Cult of Personality
Cult of Personality
Moments after a press conference for “Jeff Koons on the Roof,” this year’soutdoor sculpture exhibition at the Metropolitan Museum of Art, in NewYork, a clutch of reporters made a tight circle around the artist. Clean-shaven,dressed in a metallic gray business suit and gracious to a fault, Koons hardlybatted an eye as he linked the three bright and shiny chromium works on theroof—monumental replications of a child’s drawing, a wrapped candy and aballoon toy from his 1994–2000 “Celebration” series—to contemporary, earlyChristian, and Greek and Roman sculptures inside the museum. The reportersdidn’t just hang on every word. They clamored for autographs. And they gotthem. “This is going right next to my Mickey Mantle,” announced a lumberingphotographer, holding his prize aloft.
Only one other artist today excites this kind of hero worship: Damien Hirst. Koons and he both create provocative work.But that alone can’t explain their star power.
Is it mere celebrity that imbues them withthe sort of aura that makes people seek out theircompany—and happily pay whatever their dealersdemand? How is it that a handful of those dealersmanage to attract—some might say manufacture—such supernovas? Do artists who have crossed intothe cultural mainstream share a character trait thatgrants them not just social status but lasting success?Does their charisma affect their art profoundlyenough to alter its place in history?
If there is no easy answer to these questions,it seems safe to say that however well received anartist’s work is, the legend around its maker and,sometimes, his dealer is often what gives them stayingpower. Julian Schnabels broken-plate paintingsput him on the map in the 1980s, but it was hisarrogance—he claimed that Giotto and van Goghwere his peers—that made him famous.
Of course, many successful artists make challenging,button-pushing work without spawning acult following—Paul McCarthy and Marc Quinn,for instance. Perhaps it’s because their material istoo dark to excite much curiosity about their lives,or because they simply decline to influence publicperception of their oeuvre. Nevertheless, it is hardto dismiss the impact of personality on somethingas subjective as the valuation of art.
Lisa Phillips, director of the New Museumof Contemporary Art, in New York, believes thatan artist’s importance is determined by his or herwork alone. “That’s what will survive over time,”she points out. “Dan Flavin had zero charisma, buthe was a great artist. Russell Crowe, the actor, is notcharismatic, but his fame attracts a crowd. They’redifferent things.” On the other hand, she says, “LeoCastelli had great charisma. He was the number onedealer in New York, the top guy with the best stableof artists, a consummate gentleman who was veryaccepting and incredibly charming. And the genuineexcitement he stirred up for the art came partlythrough the strength of his personality.”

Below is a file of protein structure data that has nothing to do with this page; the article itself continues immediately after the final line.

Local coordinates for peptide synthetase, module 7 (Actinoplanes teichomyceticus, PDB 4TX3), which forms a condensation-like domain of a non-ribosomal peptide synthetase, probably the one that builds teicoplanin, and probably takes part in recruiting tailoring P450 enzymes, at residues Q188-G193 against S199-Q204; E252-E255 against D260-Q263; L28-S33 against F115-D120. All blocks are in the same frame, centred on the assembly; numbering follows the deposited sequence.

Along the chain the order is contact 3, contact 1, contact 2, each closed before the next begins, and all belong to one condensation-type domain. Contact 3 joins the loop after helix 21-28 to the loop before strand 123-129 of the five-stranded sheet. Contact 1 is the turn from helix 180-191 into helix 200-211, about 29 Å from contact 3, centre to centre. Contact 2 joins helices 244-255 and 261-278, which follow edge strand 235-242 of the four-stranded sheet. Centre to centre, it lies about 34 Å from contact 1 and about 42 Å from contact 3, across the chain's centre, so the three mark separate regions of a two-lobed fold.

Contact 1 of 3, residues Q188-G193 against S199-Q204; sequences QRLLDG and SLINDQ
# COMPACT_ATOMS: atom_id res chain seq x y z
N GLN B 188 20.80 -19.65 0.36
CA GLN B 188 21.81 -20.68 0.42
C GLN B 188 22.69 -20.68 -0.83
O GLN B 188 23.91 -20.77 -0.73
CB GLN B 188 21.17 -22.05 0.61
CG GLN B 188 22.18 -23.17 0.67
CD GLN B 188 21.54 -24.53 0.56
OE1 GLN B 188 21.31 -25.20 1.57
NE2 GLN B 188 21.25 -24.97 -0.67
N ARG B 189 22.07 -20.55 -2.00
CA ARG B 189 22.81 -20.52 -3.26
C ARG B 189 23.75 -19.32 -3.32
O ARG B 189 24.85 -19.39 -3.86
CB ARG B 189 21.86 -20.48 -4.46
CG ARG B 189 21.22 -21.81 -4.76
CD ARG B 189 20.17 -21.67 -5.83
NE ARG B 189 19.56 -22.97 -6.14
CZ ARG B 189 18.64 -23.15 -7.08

The New York dealer Mary Boone saw herown fame rise in the 1980s along with that of galleryartists like Ross Bleckner, Eric Fischl and Schnabel,especially after she collaborated with Castelli on aprecedent-setting two-gallery show for Schnabel.“Leo used to tell me that his strength as a dealer wasas a mythmaker,” she recalls. “I think he felt the artsold itself. It was people he made desirable.”
Perhaps that is why collectors today see galleristsas glorified salesmen, marketers of culturalmerchandise rather than connoisseurs whose successwith both clients and artists turns as much ontheir own charm as on their powers of persuasion.Joseph Duveen, early 20th-century New York’sleading purveyor of European painting, who handledclients like J. P. Morgan, remains the epitomeof a dealer who built his business as a monumentto himself, going to any length to sell a painting foran extravagant price, retaining (or bribing) scholarsand conservators to promote average picturesas masterworks. The avant-garde gallerists BettyParsons and Peggy Guggenheim, Abstract Expressionism’s early champions,were bona fide characters who continue to be identified with the artists whosecareers they shaped, the most celebrated being Jackson Pollock, whom theyboth represented, at different times and in very different ways.
Dealers of Castelli’s ilk, erudite and with experience in areas other thanart—Castelli started as a banker—guided collections as well as careers. Anotherof these larger-than-life figures was Sidney Janis, the trendsetting 57th Street,New York, dealer and onetime vaudevillian who in the 1950s and ’60s promotedsuch American Abstract Expressionists as Rothko, de Kooning andGorky, along with European modernists like Picasso, Mondrian and Klee. Hewas also one of the first anywhere to show Pop art.